On 23 April 2021, the Mexican government finalised new rules to regulate the tax treatment of labour outsourcing arrangements in the country. The reform, which encompasses sweeping changes to eight laws, including the labour and social security laws and the income tax and VAT, may lead multinational groups with operations in Mexico to review their existing structures and consider reorganizing their Mexico operations to ensure compliance.
The tax provisions of the reform initially were to be effective 1 August 2021 (with the other elements of the reform entering into effect on 24 April), but on 31 July, the Mexican government issued a decree announcing that the effective date of the changes to various laws relating to the prohibition of labour outsourcing structures in the country is postponed for a month, from 1 August to 1 September. The postponement aims to give taxpayers more time to take the steps necessary to comply with the new rules.
The general thrust of the reform is to prohibit the subcontracting or outsourcing of personnel, a common practice defined as providing or making available workers for the benefit of another person or legal entity.
The new laws provide some exceptions to the general rule. For example, subcontracting will be allowed when the services provided are specialised in nature and are not part of the core business purpose or the predominant economic activity of the company receiving the services. For this exception to apply, the labour supplier must be registered as a provider of specialised services with the Ministry of Labor and Social Welfare.
The new rules specify that specialised services include shared or complementary services rendered between entities of the same corporate group if those services are not part of the beneficiary's corporate purpose or its economic activities.
The amendments to the income tax law disallow the deduction (or credit, as the case may be) of payments made in connection with the outsourcing of personnel. However, deductions would be allowed for payments related to specialised services if the recipient of the services verifies that the service provider is registered with the appropriate labour authorities. Moreover, the recipient must obtain an array of documentation—which the service provider is obliged to supply—regarding employees’ salaries and evidence of the employer’s social security contributions.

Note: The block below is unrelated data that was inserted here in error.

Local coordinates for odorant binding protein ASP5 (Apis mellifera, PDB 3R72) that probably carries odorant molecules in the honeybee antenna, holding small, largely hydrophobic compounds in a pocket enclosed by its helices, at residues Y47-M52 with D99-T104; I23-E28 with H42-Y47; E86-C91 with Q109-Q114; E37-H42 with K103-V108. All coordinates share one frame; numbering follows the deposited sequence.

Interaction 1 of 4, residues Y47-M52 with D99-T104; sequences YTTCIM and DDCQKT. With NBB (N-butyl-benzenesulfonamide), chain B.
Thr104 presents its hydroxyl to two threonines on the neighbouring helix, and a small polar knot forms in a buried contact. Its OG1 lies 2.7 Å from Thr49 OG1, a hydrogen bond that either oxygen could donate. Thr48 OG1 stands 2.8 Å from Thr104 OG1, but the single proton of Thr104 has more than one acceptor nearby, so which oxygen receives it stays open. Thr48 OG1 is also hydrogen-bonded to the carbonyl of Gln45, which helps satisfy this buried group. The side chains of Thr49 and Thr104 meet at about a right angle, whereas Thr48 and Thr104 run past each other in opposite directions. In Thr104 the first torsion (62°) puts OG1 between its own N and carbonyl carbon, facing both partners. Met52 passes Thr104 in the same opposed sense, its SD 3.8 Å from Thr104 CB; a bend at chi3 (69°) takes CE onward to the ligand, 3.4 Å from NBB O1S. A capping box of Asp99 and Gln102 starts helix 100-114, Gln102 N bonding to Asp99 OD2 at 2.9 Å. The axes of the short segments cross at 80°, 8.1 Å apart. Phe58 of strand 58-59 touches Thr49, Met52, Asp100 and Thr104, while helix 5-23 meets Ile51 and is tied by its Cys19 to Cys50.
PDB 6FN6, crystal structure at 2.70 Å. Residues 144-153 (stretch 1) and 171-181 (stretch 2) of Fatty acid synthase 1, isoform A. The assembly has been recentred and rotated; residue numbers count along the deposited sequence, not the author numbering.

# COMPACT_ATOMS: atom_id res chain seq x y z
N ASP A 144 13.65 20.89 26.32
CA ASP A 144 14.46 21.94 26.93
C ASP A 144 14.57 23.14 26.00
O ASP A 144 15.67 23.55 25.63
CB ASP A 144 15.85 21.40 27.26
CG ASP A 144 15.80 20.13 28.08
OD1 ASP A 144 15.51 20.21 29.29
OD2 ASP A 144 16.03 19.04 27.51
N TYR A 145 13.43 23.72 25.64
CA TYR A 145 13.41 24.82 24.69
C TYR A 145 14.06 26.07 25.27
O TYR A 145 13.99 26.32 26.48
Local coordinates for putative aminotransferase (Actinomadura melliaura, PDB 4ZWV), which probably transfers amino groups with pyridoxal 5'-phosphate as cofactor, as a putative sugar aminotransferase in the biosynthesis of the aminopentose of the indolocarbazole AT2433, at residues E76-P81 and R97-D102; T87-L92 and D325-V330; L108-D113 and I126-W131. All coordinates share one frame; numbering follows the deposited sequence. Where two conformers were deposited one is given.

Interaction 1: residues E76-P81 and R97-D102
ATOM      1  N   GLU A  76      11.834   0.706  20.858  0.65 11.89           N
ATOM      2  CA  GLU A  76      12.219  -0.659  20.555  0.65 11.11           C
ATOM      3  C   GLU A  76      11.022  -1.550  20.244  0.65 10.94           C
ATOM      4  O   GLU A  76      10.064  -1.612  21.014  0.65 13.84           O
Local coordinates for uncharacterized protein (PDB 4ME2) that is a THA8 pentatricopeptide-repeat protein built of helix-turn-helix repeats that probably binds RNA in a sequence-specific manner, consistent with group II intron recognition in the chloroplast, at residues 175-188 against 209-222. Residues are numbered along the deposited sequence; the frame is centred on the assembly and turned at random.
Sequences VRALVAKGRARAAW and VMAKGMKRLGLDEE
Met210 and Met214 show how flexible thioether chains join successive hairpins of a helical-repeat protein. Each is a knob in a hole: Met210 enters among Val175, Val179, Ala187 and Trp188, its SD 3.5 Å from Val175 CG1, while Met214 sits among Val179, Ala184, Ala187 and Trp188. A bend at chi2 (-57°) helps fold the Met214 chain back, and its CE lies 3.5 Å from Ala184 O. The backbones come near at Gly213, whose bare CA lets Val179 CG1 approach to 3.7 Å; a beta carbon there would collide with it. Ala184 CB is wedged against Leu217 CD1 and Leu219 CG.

Taxpayers will not be allowed a deduction or VAT credit for payments for subcontracted services if the personnel involved in the rendering of those services were formerly employed by the recipient of the services and transferred to the service provider.
The new laws provide various penalties, including criminal sanctions, for companies engaged in outsourcing schemes that are considered illegal. Using deceptive practices to simulate the provision of specialised services would constitute tax fraud, subject to criminal penalties, including prison sentences.
Any individual or legal entity that subcontracts workers to perform specialised services from a contractor that does not comply with the new labour, tax and social security obligations towards those employees will be jointly and severally liable for the amounts due with respect to the workers used for those engagements.
Under the Mexican Constitution and labour laws, employees are entitled to participate in their employers’ profits every fiscal year. To comply with the laws, companies must distribute 10% of their taxable profits to their employees.
Under the new rules, the amount employees may receive as profit sharing is limited to a maximum of three times the employee’s monthly salary or the average of the profit-sharing payments received in the last three years, whichever is higher.
Prior to the reform, a common structure often seen in multinational groups involved two Mexican companies: a “services” entity that employed personnel and an “operating” entity to which workers were subscontracted or outsourced.
The new rules on the treatment of labour outsourcing arrangements will mean that, in many cases, operating using these structures will not be viable. As a result, many groups are expected to reorganize their structures, in particular by consolidating their activities into one Mexican entity or transferring their workforce to a single operating entity.
There are a number of alternatives available for groups looking to reorganize their operations in light of the labour subcontracting reform. The most effective solution will vary depending on each group’s specific circumstances, and it is important that all groups looking to reorganize their operations seek legal, tax and accounting advice before undertaking a merger or similar transaction.
While the delayed effective date of the new tax provisions may give businesses some time to adjust, it is important that affected groups begin to consider their options to reorganize or restructure their operations now.
Jaime Zaga Hadid